Further to these updates are improvements to the build quality of the unit. This time around, each control deck has a real aluminium faceplate as opposed to the brushed plastic of the original, making the MKII S2 and S4 more in line with the quality of the Z2 mixer. Further to this, there has been an improvement to the glossy central mixer section, which now features white transfer markers for all of the faders under the gloss finish, making them impossible to accidentally rub off. The jog wheels have also had an overhaul; this time the magnetic braking system has been replaced by a silicon based system, designed to offer a more realistic and weighty feel. The wheels themselves are now aluminium, further extending their durability, and retain the dual touch sensitivity and high resolution control of the MKI models.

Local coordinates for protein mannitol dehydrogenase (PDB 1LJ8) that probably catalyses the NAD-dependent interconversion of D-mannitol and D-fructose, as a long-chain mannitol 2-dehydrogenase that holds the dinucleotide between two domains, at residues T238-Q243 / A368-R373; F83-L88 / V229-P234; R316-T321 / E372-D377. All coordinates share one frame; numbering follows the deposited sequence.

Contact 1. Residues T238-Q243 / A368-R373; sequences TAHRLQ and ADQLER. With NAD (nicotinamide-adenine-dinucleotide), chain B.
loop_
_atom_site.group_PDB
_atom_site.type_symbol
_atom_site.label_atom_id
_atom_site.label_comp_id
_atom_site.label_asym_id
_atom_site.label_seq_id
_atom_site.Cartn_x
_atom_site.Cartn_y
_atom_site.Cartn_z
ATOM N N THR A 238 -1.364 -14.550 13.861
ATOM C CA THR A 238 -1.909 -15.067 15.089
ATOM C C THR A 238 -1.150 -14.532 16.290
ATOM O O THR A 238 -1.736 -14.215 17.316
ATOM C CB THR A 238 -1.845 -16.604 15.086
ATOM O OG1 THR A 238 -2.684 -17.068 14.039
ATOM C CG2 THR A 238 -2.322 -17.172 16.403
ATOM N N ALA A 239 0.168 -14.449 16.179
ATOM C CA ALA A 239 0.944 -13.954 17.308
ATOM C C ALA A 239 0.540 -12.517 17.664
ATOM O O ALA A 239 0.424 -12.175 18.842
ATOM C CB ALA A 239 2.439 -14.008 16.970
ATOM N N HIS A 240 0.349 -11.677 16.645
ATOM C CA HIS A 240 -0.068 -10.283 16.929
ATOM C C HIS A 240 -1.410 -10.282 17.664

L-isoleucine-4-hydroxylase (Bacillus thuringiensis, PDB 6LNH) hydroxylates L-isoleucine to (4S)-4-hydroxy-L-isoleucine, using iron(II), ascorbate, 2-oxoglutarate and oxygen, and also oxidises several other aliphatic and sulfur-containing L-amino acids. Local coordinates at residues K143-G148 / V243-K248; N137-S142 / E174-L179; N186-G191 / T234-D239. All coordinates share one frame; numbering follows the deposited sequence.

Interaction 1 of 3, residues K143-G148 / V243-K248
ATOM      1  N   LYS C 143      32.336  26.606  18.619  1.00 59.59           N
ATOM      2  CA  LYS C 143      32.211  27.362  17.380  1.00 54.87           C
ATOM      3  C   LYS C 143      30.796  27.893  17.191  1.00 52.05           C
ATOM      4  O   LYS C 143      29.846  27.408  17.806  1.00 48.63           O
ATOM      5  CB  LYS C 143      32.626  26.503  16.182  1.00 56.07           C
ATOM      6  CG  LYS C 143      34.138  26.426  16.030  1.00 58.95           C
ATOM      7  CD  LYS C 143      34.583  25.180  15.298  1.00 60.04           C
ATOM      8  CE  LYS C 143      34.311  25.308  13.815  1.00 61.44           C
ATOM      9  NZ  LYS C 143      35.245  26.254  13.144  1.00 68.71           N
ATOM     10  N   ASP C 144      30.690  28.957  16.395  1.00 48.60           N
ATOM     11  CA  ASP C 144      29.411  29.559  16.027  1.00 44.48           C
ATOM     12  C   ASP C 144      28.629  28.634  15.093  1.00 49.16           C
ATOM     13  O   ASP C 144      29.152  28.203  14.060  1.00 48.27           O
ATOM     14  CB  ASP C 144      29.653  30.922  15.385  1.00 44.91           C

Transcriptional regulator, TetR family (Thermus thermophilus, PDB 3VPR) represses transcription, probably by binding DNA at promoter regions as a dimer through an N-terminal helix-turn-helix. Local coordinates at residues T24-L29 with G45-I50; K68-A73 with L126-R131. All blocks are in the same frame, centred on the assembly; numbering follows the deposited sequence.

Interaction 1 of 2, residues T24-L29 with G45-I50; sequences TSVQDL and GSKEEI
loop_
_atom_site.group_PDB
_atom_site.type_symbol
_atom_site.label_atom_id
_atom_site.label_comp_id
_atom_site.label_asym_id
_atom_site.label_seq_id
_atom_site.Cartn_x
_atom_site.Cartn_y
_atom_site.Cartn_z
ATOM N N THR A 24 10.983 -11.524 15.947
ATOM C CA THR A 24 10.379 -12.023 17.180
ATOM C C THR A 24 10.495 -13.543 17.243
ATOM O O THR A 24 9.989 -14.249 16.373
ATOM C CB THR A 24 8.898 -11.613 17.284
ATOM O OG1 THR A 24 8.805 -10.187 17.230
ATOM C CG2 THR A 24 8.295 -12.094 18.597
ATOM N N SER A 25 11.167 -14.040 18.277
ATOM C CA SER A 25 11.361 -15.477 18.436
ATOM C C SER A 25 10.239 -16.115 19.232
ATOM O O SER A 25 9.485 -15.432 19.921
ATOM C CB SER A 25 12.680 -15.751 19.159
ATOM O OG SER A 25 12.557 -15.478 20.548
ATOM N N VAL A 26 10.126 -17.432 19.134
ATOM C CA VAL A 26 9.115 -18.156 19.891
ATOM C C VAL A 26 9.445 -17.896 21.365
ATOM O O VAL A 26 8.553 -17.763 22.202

“With an improved build quality, better booth control, and compatibility with iPad and iPhone, the magnitude of this update is clearer to see.”
There is also evidence to suggest that Native Instruments have been listening to their customer feedback, as the new units feature both main outputs and booth output connections, with a separate volume control for the booth. However, figuring out which set of outputs is for booth and which is for the front of house can be confusing at first. The S2 and S4 have a pair of RCAs and a pair of 1/4”TRS ports for the outputs, but they are both labelled under the “Main” output heading with a switch to toggle the booth volume control on/off. A simple label would have cleared up the confusion, but the very fact that there is now separate control for booth and main outs is a huge step in the right direction.